Layer height is an important factor in 3D printing that plays a significant role in determining the resolution and quality of the final print. How do you determine the best 3D printing layer height? We’ll explore how layer height works in different 3D printing technologies, including Fused Deposition Modeling (FDM), Programmable PhotoPolymerization (P3), and Stereolithography (SLA).
We will also discuss the various factors that can affect the properties and performance of 3D printed parts, such as the type of material used, and the specific printing process and settings employed. By understanding the relationship between layer height and these other factors, engineers and other professionals can optimize their 3D printing processes to achieve the desired results for their specific applications.
FDM 3D Printing Layer Height
In Fused Deposition Modeling (FDM) 3D printing, the layer height is determined by the nozzle size and the extrusion width. Stratasys FDM printers offer four layer heights: 0.005″, 0.007″, 0.010″, and 0.013″. The default extrusion width is twice the layer height for Stratasys printers. If your intended part is for display purposes, then a smaller layer height in combination with an aesthetic material like ASA or Diran would produce an appearance quality print. If your part is supposed to be strong and durable, then a larger layer height with a material like Nylon-CF10 would produce a durable design. It’s worth noting that not all FDM materials can be printed at the listed layer heights, as some materials may have a lower melting point or may be prone to warping.
One of the key features of Stratasys FDM printers is the ability to customize the printing process through the use of the GrabCAD Print software. The Insight program, built into GrabCAD Print, allows users to customize the toolpath, extrusion size, support structures, and more features for select Stratasys printers. This allows users to fine-tune the printing process to achieve the best possible results, whether they are looking for high resolution or strong and durable parts.
P3 3D Printing Layer Layer Height
In Programmable PhotoPolymerization (P3) 3D printing, the layer height is determined by the distance the build plate is from the Teflon sheet in the tray. The Stratasys Origin One machine primarily offers two layer heights: 50 microns and 100 microns. A smaller layer height will result in a higher resolution print, but it will also double the printing time. P3 prints have a higher resolution than FDM prints due to the smaller pixel size and on the projector screen and fine motor control of the vertical axis.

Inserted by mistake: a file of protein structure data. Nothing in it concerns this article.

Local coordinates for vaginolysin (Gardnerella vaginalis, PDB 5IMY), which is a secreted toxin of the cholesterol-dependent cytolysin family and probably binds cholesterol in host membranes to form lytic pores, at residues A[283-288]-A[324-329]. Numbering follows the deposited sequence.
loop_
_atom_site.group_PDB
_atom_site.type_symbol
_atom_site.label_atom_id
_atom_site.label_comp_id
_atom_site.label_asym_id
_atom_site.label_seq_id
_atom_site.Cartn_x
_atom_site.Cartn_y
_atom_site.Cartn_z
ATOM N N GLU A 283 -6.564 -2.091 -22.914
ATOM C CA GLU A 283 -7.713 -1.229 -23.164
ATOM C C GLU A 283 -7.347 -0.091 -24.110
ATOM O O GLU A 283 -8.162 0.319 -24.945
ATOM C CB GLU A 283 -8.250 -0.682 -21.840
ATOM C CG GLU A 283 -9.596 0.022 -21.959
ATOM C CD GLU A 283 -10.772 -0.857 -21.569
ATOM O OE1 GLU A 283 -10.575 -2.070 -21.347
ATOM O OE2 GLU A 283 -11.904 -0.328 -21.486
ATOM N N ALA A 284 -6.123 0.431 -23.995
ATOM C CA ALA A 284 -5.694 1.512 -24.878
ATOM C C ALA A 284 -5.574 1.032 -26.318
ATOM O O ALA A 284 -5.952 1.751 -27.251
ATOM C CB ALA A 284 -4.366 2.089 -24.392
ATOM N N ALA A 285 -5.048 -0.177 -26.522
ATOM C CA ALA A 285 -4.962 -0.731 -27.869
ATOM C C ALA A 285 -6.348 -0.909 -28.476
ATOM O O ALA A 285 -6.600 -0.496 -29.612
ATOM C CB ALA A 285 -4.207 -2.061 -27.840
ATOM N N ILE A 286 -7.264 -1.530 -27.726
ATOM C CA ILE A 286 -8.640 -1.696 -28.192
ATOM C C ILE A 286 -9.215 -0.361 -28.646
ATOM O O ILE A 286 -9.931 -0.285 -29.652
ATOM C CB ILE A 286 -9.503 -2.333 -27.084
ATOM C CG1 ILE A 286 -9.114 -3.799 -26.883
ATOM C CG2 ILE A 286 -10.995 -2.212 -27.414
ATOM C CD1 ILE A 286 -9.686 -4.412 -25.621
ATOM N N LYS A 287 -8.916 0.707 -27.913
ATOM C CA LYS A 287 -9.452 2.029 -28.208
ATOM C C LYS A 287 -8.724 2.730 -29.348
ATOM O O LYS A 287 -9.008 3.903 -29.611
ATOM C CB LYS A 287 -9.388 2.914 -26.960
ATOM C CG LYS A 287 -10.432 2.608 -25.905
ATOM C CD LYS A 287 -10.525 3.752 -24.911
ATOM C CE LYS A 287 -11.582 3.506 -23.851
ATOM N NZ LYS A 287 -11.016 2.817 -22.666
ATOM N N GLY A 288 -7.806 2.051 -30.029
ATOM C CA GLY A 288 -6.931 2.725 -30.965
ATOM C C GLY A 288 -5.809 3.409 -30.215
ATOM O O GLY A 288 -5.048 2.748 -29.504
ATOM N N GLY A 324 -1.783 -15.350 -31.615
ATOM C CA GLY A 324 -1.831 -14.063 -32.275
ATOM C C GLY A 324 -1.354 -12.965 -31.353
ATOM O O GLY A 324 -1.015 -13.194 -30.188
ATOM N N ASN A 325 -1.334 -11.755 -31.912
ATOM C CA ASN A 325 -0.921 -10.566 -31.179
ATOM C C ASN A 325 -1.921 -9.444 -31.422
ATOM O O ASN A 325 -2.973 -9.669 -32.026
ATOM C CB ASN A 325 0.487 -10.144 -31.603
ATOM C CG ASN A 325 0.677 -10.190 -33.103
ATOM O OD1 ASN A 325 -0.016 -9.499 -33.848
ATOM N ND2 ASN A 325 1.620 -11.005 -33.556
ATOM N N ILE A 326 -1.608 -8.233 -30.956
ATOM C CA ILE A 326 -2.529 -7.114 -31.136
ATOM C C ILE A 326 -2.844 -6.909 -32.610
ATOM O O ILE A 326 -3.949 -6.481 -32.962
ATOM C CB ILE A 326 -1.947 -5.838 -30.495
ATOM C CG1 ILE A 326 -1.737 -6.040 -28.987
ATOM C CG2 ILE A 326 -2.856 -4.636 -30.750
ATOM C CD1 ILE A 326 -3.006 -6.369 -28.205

Depending on the material used, some of the UV light used to cure each resin layer may actually penetrate through the resin and cure previous layers more than when they were initially formed. This could factor into allowable overhangs, support-free angles, and bond strength to the build plate. The best 3D printing layer height will depend on the part geometry.
With the Open Material License (OML), Origin One users can customize various settings to control how the layers are cured during printing. Exposure duration, separation distance, build tray lowering/raising speed, cure depth coefficient, and more are all settings that can be changed to affect how layers cure and bond to previous layers, or bond to the build tray. Users can also see what settings are preprogrammed into the machine for the Validated materials then work backwards from there to change one or two settings for a specific print.
SLA 3D Printing Layer Height
In Stereolithography (SLA), the layer height is determined by the laser spot size, laser power, and the distance the build platform is lowered after each layer is cured. The Neo machine primarily offers two layer heights: 0.002″ and 0.004″. Neo prints generally have the highest resolution of the mentioned 3D printing technologies due to the variable beam spot size feature and the high-power laser.
In the Stratasys Neo machines, the laser will intentionally infiltrate deeper than the intended layer height of the part and cure resin several layers down. This refines the laser into a point as the outside edges of the laser are less intense than the center, refining the resolution. The higher power laser also decreases build time significantly, especially for darker materials like Somos WaterShed Black.
The best layer height for your part is entirely dependent on which material properties you desire the most. In FDM printing, smaller layer heights mean prettier parts with a smoother surface finish, but also weaker and longer to build. Larger layer heights mean stronger parts, but noticeable stair stepping. In P3, 50-micron layers mean higher resolution prints, but double the printing time, and 100-micron layers mean faster prints but slightly more green parts.
For SL on the Neo, factors such as the density, viscosity, photosensitivity, and color of your resin, and other variables affect the ‘needle tip’ of your laser when penetrating the resin to produce your part. The best 3D printing layer height for SL parts that are usually designed for accuracy will benefit from the Neo’s HD mode and lower layer heights, whilst production and service shops may consider SD mode and larger layer heights to be optimal for productivity.